Sue Gunningham was part of our March 2021 Aussie Camino Pilgrimage. So moved was she by the experience, she penned this and shared it on our final night.
First day I tried to catch your names as they drifted in the air above us,
– we nervous group of pilgrims, unable to remember them I floundered.
Days in, I watched and listened. Some strode with confidence,
while others stepped with courage and hope, unsure they’d be able to keep up.
More days on, and we’d split into ‘striders’ and map-readers,
nature-lovers, caretakers and comedians – a motley, yet somewhat cohesive mob.
I learnt of your careers, your families, your origins and past travels.
Some strove to shine, while others hid in the shadows.
Loose community roles were secretly assigned; experts in weather, map-reading, walking times
and the amazing knowledge of shortcuts guaranteed to reduce walk distances.
Also identified were those who made us laugh, and those more prone to silence.
We had tellers and listeners, thinkers and observers.
Then, night seven, sitting outside in a circle, silhouetted in semi-darkness,
I listened in awe as some exposed the heavy loads they carry.
Frightened to breathe for fear of increasing your pain,
I heard the anguish of death and sadness, loss of self and loss of innocence.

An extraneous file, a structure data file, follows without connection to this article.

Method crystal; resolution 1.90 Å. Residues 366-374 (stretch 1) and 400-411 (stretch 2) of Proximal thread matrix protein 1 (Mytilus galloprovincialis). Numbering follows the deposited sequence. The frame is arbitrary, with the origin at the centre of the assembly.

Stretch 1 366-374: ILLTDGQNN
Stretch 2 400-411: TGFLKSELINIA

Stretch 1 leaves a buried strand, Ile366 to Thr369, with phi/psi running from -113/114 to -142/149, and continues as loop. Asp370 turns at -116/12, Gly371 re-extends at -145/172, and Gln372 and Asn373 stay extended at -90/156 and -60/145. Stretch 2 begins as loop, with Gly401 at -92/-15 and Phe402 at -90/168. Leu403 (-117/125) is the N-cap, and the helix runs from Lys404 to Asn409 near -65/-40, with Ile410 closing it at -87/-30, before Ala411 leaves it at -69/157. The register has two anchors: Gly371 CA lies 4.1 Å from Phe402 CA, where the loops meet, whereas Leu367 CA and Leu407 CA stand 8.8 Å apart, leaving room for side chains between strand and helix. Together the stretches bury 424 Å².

I was once told of pilgrims who carry a heavy cross on their pilgrimage,
as a way of understanding the burden Jesus was forced to bear.
Yet here, in the darkness at a place eerily named Dismal Swamp,
I heard the depth and breadth of your sadness and suffering.
I was humbled by your courage and grace and the generosity of your spirit,
in spite of the heavy unseen loads you bear daily.
Walking a pilgrim’s trail is relatively easy if one is fit and just puts one foot in front of the other.
Inevitably you will arrive at the destination, fitter, yet probably unchanged.
But to walk seeking solace for a heavy heart to listen rather than talk,
to laugh when tears come more easily, to speak when you long for silence,
and support others in their struggles makes a genuine pilgrimage.
Outside the Mary McKillop schoolhouse in Penola a sign declares In all things, LOVE.
On Camino de Santiago the words Love Wins appear repeatedly.
I hope you feel the power of these simple messages, for in my mind,
they describe the true path of the pilgrim.
I wish you Beun Camino!